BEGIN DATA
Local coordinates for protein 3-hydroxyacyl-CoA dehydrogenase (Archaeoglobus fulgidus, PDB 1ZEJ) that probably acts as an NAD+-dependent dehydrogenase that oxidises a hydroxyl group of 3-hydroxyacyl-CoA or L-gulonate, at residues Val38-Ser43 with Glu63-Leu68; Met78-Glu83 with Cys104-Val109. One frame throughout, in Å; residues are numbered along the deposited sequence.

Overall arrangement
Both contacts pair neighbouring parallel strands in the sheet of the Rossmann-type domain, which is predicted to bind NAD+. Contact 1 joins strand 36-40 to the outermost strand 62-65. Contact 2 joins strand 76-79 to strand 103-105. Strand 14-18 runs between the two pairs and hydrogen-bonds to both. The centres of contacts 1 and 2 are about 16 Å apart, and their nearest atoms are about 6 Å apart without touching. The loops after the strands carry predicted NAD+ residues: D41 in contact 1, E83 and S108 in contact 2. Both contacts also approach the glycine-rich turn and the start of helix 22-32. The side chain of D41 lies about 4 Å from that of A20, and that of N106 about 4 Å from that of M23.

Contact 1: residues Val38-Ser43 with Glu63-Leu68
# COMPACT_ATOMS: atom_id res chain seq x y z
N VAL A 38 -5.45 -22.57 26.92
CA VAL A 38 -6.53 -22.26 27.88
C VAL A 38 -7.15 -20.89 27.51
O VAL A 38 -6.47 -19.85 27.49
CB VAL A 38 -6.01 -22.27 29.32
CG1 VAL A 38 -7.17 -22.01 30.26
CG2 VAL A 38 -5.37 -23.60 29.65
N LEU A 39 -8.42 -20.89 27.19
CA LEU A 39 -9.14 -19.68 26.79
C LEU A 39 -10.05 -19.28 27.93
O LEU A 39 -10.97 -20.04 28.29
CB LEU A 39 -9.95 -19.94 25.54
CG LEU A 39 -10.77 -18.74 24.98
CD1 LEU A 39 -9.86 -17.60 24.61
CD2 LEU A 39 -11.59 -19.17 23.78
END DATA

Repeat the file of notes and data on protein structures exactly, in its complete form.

Local coordinates for protein 3-hydroxyacyl-CoA dehydrogenase (Archaeoglobus fulgidus, PDB 1ZEJ) that probably acts as an NAD+-dependent dehydrogenase that oxidises a hydroxyl group of 3-hydroxyacyl-CoA or L-gulonate, at residues Val38-Ser43 with Glu63-Leu68; Met78-Glu83 with Cys104-Val109. One frame throughout, in Å; residues are numbered along the deposited sequence.

Overall arrangement
Both contacts pair neighbouring parallel strands in the sheet of the Rossmann-type domain, which is predicted to bind NAD+. Contact 1 joins strand 36-40 to the outermost strand 62-65. Contact 2 joins strand 76-79 to strand 103-105. Strand 14-18 runs between the two pairs and hydrogen-bonds to both. The centres of contacts 1 and 2 are about 16 Å apart, and their nearest atoms are about 6 Å apart without touching. The loops after the strands carry predicted NAD+ residues: D41 in contact 1, E83 and S108 in contact 2. Both contacts also approach the glycine-rich turn and the start of helix 22-32. The side chain of D41 lies about 4 Å from that of A20, and that of N106 about 4 Å from that of M23.

Contact 1: residues Val38-Ser43 with Glu63-Leu68
# COMPACT_ATOMS: atom_id res chain seq x y z
N VAL A 38 -5.45 -22.57 26.92
CA VAL A 38 -6.53 -22.26 27.88
C VAL A 38 -7.15 -20.89 27.51
O VAL A 38 -6.47 -19.85 27.49
CB VAL A 38 -6.01 -22.27 29.32
CG1 VAL A 38 -7.17 -22.01 30.26
CG2 VAL A 38 -5.37 -23.60 29.65
N LEU A 39 -8.42 -20.89 27.19
CA LEU A 39 -9.14 -19.68 26.79
C LEU A 39 -10.05 -19.28 27.93
O LEU A 39 -10.97 -20.04 28.29
CB LEU A 39 -9.95 -19.94 25.54
CG LEU A 39 -10.77 -18.74 24.98
CD1 LEU A 39 -9.86 -17.60 24.61
CD2 LEU A 39 -11.59 -19.17 23.78